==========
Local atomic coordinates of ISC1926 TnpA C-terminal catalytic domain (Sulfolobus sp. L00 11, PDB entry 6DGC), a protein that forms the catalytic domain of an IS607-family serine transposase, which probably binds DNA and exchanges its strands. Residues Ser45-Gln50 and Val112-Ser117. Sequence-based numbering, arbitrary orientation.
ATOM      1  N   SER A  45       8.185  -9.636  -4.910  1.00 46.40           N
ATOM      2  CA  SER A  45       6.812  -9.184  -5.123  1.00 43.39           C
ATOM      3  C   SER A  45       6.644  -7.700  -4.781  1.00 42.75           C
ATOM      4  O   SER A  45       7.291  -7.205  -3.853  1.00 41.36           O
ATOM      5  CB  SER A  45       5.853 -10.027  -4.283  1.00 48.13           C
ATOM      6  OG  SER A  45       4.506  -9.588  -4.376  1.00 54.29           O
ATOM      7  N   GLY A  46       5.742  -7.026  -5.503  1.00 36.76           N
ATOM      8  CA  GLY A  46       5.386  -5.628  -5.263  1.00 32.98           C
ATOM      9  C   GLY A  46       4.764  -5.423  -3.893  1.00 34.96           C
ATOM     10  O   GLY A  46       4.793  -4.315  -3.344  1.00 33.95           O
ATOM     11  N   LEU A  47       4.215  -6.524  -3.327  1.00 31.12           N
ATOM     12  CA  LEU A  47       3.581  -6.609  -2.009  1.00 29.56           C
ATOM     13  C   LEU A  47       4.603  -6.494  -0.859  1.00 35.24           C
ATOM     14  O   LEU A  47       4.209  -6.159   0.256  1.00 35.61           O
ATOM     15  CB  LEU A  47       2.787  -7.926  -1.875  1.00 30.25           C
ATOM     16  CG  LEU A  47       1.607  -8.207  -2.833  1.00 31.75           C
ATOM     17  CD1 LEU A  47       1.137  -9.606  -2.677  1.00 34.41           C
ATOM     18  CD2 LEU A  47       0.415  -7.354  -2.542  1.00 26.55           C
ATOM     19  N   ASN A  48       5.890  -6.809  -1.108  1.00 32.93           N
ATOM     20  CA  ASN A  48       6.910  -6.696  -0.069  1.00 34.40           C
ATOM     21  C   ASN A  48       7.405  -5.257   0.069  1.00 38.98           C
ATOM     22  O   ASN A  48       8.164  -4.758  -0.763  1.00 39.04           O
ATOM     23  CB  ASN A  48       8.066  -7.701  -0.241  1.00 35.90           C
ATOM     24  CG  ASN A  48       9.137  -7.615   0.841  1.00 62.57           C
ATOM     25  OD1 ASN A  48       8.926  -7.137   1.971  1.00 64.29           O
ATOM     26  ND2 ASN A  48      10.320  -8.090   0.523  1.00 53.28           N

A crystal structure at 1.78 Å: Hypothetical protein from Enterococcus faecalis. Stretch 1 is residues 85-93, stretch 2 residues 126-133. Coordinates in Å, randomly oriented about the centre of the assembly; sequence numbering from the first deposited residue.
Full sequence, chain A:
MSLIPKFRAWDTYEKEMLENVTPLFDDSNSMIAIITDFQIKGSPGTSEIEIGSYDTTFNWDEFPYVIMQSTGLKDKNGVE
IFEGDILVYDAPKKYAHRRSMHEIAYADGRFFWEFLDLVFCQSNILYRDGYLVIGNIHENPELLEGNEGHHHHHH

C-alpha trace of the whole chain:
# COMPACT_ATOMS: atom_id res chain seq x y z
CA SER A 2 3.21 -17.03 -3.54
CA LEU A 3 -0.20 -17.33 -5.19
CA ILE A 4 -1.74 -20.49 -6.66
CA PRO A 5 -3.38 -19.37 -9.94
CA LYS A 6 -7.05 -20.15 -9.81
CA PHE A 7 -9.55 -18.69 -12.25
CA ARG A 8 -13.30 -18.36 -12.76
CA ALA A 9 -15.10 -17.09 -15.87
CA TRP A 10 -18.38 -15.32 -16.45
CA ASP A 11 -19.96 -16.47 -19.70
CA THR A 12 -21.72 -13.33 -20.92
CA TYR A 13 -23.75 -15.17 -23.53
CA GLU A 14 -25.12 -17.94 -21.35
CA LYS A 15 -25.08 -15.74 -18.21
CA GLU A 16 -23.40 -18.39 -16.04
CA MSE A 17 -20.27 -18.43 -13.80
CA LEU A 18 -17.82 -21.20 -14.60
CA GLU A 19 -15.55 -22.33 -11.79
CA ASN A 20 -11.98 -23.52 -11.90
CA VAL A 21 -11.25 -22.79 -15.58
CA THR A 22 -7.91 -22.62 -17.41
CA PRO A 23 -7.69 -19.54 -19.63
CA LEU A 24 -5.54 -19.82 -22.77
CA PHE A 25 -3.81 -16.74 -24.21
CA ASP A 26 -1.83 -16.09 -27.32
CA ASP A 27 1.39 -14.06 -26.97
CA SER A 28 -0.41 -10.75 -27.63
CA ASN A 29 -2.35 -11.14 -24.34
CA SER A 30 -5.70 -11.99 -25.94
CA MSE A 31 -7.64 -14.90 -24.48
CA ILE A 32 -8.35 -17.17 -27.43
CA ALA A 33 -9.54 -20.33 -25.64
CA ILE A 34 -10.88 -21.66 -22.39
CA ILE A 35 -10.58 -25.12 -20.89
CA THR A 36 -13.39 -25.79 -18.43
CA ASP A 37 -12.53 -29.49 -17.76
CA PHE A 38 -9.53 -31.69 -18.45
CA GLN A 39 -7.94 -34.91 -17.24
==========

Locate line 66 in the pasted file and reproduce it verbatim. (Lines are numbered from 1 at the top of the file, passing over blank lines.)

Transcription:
CA ILE A 34 -10.88 -21.66 -22.39